Notes to Chapter 2  |  187 the principle of reciprocity binding the Mafia to the political establishment: “the caporioni [ringleaders] of the Mafia are under the protection of senators, members of parliament, and other influential figures who protect them and defend them, only to be protected and defended by them in turn” (cited in Lupo, 17). 62. Raimondo Catanzaro, Men of Respect: A Social History of the Sicilian Mafia, translated by Raymond Rosenthal (New York: The Free Press, 1988), 4. “The Mafia was traditionally a geographic phenomenon characteristic of Palermo and nearly all of the Palermo province, Naples and certain districts of the Neapolitan hinterland, the province of Reggio Calabria, part of the province of Trapani, the inland Sicilian area of the sulphur mines and the large landholdings, with the exclusion of the eastern section of the island. Only in the past thirty years has the infection spread until it covered with some homogeneity three Italian regions, or states—Sicily, Campania, and Calabria—as well as a fourth region, Puglia (Apulia).” Lupo, History of the Mafia, 11. Today, organized crime in Southern Italy and Sicily assumes distinct organizational networks: the Mafia plies its trade in Sicily, the Camorra in the province of Campania, and the ‘ndrangheta in Calabria. 63. Cited in Catanzaro, Men of Respect, 5. 64. Diego Gambetta, “The Sicilian Mafia: The Business of Private Protection (Cambridge, MA: Harvard University Press, 1993), 3. 65. Gambetta, 79. 66. Gambetta, 91. 67. Gambetta, 97, 99. 68. Lupo, History of the Mafia, 29. All the figures listed below revealed copious inside information about Cosa Nostra and the Mafia, thereby violating the principle of omertà. Joseph Bonanno (“Joe Bananas”) (1905–2002) was born into a Mafia family in Castellammare del Golfo, Sicily, virtually a cradle of organized crime activity. His family immigrated to America around 1908, but Joe returned to Sicily ten years later. He re-entered the United States in 1924 and joined the crime family of Salvatore Maranzano. After the Castellammarese Crime War, which featured the murders of both Joe Masseria and Maranzano, in 1931 Bonanno took control of his crime family, which assumed his surname. His family prospered for decades. In 1963, Bonanno conspired unsuccessfully with Joe Magliocco, acting boss of the Profaci family, to murder Cosa Nostra Commission members Tommy Lucchese and Carlo Gambino. Profaci soldier Joe Columbo was given the contract. Weighing the percentages, Columbo revealed the plot to Gambino. The Commission ordered Bonanno and Magliocco to appear before it. Magliocco complied and was forced to retire. Bonanno scurried to Canada, then New York, and later engineered a fake kidnapping to avoid repercussions from The Commission. From 1966 through 1968, “The Banana War” raged within the Bonanno family, culminating with Bonanno’s retirement to Arizona. In 1983, Bonanno published A Man of Honor:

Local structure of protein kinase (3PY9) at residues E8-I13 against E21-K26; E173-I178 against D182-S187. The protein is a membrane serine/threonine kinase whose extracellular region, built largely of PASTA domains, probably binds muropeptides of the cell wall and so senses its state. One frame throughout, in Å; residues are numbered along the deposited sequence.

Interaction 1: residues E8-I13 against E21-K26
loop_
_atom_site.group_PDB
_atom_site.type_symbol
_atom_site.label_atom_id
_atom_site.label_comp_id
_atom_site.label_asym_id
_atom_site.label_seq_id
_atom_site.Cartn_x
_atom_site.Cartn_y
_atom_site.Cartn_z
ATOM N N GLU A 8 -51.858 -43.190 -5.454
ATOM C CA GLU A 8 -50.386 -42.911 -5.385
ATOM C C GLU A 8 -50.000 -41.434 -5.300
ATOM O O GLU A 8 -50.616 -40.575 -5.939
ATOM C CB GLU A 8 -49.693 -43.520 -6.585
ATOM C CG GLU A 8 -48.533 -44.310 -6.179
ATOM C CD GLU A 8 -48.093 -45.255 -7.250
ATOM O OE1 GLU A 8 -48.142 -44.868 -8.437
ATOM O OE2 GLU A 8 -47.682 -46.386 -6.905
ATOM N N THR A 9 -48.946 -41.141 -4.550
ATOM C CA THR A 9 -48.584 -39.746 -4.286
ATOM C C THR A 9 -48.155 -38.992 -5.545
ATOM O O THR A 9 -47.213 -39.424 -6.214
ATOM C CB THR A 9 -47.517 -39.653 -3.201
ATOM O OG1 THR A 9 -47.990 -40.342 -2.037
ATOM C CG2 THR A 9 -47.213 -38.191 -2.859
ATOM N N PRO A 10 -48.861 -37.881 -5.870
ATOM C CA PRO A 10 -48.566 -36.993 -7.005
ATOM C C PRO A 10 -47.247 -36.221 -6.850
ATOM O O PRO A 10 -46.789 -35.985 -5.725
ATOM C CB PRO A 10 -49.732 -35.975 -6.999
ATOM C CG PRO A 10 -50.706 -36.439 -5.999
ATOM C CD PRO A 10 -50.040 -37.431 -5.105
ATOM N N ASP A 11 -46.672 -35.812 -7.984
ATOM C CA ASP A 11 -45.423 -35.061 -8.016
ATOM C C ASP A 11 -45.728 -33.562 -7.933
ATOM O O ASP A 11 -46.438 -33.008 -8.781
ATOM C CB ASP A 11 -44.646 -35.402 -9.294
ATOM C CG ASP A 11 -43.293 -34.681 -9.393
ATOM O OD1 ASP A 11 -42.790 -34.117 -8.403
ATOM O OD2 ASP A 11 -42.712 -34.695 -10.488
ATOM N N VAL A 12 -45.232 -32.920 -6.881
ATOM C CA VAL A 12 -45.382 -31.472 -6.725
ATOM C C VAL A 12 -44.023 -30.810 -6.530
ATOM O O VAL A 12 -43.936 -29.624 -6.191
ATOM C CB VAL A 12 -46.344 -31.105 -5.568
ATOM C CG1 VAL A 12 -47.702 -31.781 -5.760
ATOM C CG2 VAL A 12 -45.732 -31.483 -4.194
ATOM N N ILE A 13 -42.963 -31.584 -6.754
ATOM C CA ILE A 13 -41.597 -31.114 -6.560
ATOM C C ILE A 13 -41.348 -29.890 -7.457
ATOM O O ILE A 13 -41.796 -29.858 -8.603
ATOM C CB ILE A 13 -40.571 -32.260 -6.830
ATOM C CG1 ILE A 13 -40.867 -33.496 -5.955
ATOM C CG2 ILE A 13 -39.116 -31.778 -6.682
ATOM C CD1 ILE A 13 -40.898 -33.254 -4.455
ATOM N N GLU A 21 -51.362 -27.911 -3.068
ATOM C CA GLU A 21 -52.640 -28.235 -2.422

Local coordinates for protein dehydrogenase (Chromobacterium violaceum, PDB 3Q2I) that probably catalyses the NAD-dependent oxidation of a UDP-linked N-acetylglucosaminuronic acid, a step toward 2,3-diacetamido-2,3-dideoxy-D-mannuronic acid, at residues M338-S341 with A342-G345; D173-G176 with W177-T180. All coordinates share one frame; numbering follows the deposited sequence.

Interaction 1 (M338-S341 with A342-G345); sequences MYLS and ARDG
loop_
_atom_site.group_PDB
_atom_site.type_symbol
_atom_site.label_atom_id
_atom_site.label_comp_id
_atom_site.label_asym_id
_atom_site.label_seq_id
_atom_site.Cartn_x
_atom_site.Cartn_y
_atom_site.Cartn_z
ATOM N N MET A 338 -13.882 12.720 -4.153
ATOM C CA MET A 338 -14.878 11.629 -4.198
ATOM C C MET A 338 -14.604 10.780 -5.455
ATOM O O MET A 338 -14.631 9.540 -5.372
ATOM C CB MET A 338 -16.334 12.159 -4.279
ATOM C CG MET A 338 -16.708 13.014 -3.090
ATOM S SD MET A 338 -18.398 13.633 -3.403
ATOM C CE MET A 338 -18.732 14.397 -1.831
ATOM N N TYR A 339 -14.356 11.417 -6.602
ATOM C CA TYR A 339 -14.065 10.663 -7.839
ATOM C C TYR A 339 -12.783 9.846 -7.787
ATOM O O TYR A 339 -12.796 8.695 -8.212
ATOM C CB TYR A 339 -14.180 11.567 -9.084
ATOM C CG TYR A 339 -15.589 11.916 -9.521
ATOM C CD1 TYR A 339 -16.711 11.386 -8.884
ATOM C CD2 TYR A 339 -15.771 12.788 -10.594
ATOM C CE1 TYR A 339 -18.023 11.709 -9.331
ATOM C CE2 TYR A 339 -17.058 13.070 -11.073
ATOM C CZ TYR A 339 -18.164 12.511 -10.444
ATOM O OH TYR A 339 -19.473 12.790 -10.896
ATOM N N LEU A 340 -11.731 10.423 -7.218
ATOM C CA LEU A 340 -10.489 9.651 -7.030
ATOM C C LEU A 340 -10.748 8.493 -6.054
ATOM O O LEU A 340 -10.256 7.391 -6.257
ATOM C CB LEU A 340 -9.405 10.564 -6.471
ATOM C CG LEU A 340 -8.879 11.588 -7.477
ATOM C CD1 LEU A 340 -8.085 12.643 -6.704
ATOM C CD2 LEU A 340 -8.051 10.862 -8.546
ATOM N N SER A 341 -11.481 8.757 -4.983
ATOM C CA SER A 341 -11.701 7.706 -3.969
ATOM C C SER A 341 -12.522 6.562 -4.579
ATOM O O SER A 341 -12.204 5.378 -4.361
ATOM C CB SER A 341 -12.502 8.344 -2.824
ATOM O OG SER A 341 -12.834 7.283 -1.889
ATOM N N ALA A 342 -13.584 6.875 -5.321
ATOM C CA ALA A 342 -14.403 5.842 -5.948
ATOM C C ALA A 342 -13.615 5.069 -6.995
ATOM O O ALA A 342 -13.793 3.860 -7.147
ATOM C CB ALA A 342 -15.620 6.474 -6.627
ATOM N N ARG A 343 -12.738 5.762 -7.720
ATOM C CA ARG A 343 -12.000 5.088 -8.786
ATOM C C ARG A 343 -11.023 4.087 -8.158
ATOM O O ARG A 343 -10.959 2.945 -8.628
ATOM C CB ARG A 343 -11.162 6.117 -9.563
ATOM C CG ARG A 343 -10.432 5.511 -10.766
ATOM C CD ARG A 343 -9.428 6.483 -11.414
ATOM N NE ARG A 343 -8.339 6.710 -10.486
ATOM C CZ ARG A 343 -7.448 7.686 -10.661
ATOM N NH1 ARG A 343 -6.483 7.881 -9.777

188  |  Notes to Chapter 2 The Autobiography of Joseph Bonanno, a self-serving tome that added to the myth of a once golden age of honorable, judicious mobsters. Joe Valachi (1903–1971) was a soldier in the Genovese crime family. In 1962, while serving a fifteen-year sentence for drug trafficking, he killed an inmate whom he suspected was ordered by Genovese to murder him. Upon being sentenced to life imprisonment, he agreed to testify at a United States Senate committee hearing in 1963. His testimony was televised nationally as he disclosed details about the Italian American Cosa Nostra. After witnessing his narrative, that an organized crime syndicate existed in America was no longer plausibly deniable. In 1968, he collaborated with writer Peter Maas on his memoir, The Valachi Papers. A movie with the same title was produced in 1972. Nicola Gentile (1885–1966) built his career in America, where he first arrived from his birthplace of Siculiana in the province of Agrigento in 1903 at the age of eighteen. He returned to Sicily in 1909, 1913, 1919, 1925, and 1927–1930, and then, for good, in 1937, while free on bail after an arrest for heroin trafficking in the United States. He became boss of a Sicilian cosca upon his arrival. Throughout his time in America, he participated in political elections in his native land and in import-export projects, as well as ordering murders. Although indicted several times, he evaded incarceration through his rich network of political contacts, which extended even among the Fascists. Known in Sicily as Zu Cola, in 1963 he collaborated with an Italian journalist in composing his memoirs, Vita di capomafia, the first reliable and comprehensive account of the Mafia as an organization and the life of a crime boss in it. Tommaso Buscetta (1928–2000) was an international mob figure, plying his trade in Brazil, the United States, and Sicily. Around 1982, a major intramural Mafia war resulted in the deaths of his sons and other family members, most of whom were not connected to organized crime. After being arrested in Brazil the following year, Buscetta requested a session with anti-Mafia jurist Giovanni Falcone and agreed to act as a pentito (informant). For years he provided precise details of the intricacies of the Mafia’s organization, honor code, and daily activities. In 1984, he was extradited to the United States under the Witness Protection Program. He testified in the Pizza Connection Trial in New York in 1985 and the Maxi Trial of Sicilian gangsters in 1986. After the assassinations of righteous judges, Falcone and Paolo Borsellino, Buscetta offered testimony to the Antimafia Commission in Sicily regarding connections between prominent Italian politicians and organized crime. He lived out his days in Florida under assumed identities. Several movies have been made about his life, including the 2019 offering Il traditore (The Traitor) by Marco Bellocchio. Antonino Calderone (1935–2013) was born in Catania. His brother, Giuseppe, was the boss of the local crime family. From 1978 until around 1983, the Corleonesi gang waged brutal war against the Calderone family. Antonino